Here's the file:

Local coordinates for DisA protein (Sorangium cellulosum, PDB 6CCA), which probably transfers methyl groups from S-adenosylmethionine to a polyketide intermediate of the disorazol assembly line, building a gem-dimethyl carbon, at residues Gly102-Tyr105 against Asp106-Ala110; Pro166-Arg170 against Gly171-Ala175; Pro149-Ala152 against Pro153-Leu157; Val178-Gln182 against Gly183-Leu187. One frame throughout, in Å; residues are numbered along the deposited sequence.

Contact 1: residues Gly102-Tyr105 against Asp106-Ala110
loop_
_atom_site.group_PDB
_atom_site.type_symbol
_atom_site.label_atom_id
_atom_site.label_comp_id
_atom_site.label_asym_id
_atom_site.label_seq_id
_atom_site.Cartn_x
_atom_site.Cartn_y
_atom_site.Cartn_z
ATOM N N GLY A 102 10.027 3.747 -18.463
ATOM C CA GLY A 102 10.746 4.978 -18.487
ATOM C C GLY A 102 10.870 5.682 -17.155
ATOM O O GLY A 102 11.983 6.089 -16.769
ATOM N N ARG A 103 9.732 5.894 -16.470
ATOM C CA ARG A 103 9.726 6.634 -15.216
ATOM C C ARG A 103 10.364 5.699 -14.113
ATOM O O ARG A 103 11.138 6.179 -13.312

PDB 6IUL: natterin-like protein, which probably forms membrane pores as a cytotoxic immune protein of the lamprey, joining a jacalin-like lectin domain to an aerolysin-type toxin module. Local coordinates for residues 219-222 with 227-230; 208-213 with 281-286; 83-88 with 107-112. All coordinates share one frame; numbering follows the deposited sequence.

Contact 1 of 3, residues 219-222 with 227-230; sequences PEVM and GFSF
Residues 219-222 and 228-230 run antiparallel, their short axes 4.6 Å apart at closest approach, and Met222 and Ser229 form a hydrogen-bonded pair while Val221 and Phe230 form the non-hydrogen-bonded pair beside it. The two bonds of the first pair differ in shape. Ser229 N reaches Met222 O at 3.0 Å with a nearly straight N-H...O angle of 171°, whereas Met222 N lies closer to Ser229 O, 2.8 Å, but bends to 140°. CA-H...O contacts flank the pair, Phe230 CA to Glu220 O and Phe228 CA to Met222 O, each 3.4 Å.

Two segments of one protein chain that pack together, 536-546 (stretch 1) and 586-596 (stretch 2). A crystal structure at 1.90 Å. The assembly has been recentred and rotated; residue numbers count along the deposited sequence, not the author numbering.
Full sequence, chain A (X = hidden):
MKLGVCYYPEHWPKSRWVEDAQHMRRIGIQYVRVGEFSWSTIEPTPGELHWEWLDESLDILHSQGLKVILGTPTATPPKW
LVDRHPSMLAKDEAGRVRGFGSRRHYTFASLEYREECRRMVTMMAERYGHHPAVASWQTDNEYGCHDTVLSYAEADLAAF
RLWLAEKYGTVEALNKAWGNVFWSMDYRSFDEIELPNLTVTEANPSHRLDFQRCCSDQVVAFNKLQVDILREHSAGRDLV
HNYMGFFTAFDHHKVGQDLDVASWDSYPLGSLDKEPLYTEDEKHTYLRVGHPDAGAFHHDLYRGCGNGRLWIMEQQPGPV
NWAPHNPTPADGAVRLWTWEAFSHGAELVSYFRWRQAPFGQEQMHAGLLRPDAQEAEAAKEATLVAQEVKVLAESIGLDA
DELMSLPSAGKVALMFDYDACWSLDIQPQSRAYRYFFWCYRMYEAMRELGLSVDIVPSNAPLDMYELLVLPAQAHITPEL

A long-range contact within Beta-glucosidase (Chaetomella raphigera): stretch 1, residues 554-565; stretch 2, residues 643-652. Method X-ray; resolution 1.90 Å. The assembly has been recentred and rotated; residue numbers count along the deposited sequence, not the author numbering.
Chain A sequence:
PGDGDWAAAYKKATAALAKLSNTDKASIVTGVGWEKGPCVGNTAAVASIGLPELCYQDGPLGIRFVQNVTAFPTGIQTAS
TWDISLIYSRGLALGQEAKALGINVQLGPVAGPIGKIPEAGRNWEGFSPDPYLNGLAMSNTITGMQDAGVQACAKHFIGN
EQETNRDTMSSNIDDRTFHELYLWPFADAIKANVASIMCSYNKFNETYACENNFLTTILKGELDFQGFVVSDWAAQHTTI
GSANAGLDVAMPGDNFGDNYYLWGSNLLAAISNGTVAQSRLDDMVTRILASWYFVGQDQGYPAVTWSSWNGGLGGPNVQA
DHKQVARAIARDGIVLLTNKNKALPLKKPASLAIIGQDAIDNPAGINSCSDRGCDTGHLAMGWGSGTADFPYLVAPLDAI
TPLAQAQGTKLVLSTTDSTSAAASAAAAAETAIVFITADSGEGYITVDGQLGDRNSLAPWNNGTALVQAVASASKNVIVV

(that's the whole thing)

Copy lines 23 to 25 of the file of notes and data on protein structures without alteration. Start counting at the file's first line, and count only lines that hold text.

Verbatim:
Residues 219-222 and 228-230 run antiparallel, their short axes 4.6 Å apart at closest approach, and Met222 and Ser229 form a hydrogen-bonded pair while Val221 and Phe230 form the non-hydrogen-bonded pair beside it. The two bonds of the first pair differ in shape. Ser229 N reaches Met222 O at 3.0 Å with a nearly straight N-H...O angle of 171°, whereas Met222 N lies closer to Ser229 O, 2.8 Å, but bends to 140°. CA-H...O contacts flank the pair, Phe230 CA to Glu220 O and Phe228 CA to Met222 O, each 3.4 Å.

Two segments of one protein chain that pack together, 536-546 (stretch 1) and 586-596 (stretch 2). A crystal structure at 1.90 Å. The assembly has been recentred and rotated; residue numbers count along the deposited sequence, not the author numbering.
Full sequence, chain A (X = hidden):